Today Deadline spilled the news that Sony's new Spider-Man Andrew Garfield is only being paid $500,000 for the upcoming Spider-Man reboot, with incrementally higher paydays for the planned second and third Spidey reboot films.
This news is not surprising (cutting the cost of the Spider-Man franchise was one goal Sony stated early on) - however, there is some question about how realistic Sony's goals are, and if they are not simply repeating the sordid history of their Spider-Man franchise.
According to Deadline, Andrew Garfield has a deal in place to receive $1 million for a second Spider-Man film, and $2 million for a third. To us rat-racers it might sound like big money - but in Hollywood? Not so much.
Granted, at the moment not a lot of us are that familiar with Andrew Garfield, so it's not exactly a snub to his celebrity to hear that he's only making 500K for this Spider-Man reboot. But Garfield does have a starring turn in Oscar-nominated director David Fincher's upcoming biopic about the founders of Facebook, The Social Network. Early word we're hearing is that Garfield is a standout performer in his role as Facebook co-founder Eduardo Saverin, the guy who left the team before Facebook went big time and later sued his old pals over the matter. By the time The Social Network hits theaters this fall, Garfield could likely be a breakout star.
Did I mention that Garfield has the usual renegotiation deals in place with Sony? If the Spider-Man reboot is a success then I'm sure you'll be hearing all about that renegotiation issue, because if Garfield's star is rising as quickly as some think it is, then in a few years you can bet the young actor will be asking for a bigger piece of that Spider-Man pie - and so will director Marc Webb (pictured above) if he does well at the helm, and so will the actress who plays the love interest (provided they don't kill her off at some point :-P ).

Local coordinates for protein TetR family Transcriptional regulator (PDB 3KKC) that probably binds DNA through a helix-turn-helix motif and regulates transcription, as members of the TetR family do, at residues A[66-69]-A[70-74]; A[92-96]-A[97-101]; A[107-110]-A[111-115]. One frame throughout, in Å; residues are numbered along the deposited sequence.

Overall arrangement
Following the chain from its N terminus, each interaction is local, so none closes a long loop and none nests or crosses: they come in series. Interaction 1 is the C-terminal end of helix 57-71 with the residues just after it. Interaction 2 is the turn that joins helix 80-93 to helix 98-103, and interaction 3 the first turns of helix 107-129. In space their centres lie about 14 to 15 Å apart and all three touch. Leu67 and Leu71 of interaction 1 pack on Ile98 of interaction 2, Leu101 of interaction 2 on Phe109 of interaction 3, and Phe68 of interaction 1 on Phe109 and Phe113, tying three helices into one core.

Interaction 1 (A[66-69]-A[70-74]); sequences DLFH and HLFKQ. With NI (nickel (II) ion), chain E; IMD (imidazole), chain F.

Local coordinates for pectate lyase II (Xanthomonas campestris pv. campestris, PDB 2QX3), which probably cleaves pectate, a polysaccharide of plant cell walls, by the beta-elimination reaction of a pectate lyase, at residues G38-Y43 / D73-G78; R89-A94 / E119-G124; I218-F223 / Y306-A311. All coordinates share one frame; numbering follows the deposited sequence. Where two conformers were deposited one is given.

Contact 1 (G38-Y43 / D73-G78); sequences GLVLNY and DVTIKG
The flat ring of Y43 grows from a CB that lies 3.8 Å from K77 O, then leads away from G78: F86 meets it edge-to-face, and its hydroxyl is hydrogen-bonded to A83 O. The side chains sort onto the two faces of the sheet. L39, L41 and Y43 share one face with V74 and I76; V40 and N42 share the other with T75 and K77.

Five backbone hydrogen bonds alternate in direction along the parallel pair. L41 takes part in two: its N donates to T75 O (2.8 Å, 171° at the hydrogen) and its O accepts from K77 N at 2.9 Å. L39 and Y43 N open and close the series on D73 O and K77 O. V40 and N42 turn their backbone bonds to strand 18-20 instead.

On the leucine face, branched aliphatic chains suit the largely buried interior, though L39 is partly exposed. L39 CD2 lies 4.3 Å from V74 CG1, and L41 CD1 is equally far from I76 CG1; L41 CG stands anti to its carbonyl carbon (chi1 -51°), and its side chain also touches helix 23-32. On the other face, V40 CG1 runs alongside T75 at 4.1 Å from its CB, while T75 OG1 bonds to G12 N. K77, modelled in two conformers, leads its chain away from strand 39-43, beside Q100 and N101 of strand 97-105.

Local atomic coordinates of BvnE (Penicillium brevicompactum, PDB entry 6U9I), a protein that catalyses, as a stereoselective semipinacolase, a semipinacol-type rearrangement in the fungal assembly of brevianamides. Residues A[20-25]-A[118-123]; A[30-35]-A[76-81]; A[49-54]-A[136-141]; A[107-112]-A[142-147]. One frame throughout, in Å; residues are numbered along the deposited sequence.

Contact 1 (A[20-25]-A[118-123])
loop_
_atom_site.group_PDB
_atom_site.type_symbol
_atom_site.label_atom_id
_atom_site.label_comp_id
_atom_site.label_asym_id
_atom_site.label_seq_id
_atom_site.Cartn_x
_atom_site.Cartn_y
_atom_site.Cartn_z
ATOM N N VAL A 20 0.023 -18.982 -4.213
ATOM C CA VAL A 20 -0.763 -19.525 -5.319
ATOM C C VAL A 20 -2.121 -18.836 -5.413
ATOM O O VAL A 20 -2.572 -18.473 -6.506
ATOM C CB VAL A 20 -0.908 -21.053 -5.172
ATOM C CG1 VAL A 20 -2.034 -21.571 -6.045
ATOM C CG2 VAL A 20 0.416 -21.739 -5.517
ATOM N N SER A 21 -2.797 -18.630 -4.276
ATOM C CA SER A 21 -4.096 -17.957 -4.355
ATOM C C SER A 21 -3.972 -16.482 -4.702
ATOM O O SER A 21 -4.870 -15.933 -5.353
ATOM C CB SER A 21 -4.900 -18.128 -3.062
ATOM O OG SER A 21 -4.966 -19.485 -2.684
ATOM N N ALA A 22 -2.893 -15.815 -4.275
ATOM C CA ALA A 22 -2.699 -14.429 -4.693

In the end, if Sony does well with their lower-budget and "grittier" Spider-Man, it will still inevitably lead to the same bigger-is-better thinking that often ups the cost (and hollow spectacle) of major blockbuster franchises, while steering studios down the path of re-hashing proven formulas instead of exploring (and risking) creativity with each new franchise installment. So how is this Andrew Garfield / Spider-Man situation going to be any different than when Tobey Maguire was paid $4 million then $17.5 million then $15 million (with sweet backend deals) then $50 million to wear the webs?
And if history does end up repeating itself in terms of cost inflation, what is the ultimate point of Sony pursuing this reboot of a franchise that had barely become a trilogy? To keep "re-inventing" the franchise over and over again in order to keep it cost effective, only to have its financial success be the same determent (high cost, low quality) they wanted to avoid in the first place? Am I the only one who's beginning to see some obvious parallels to crack dealing here?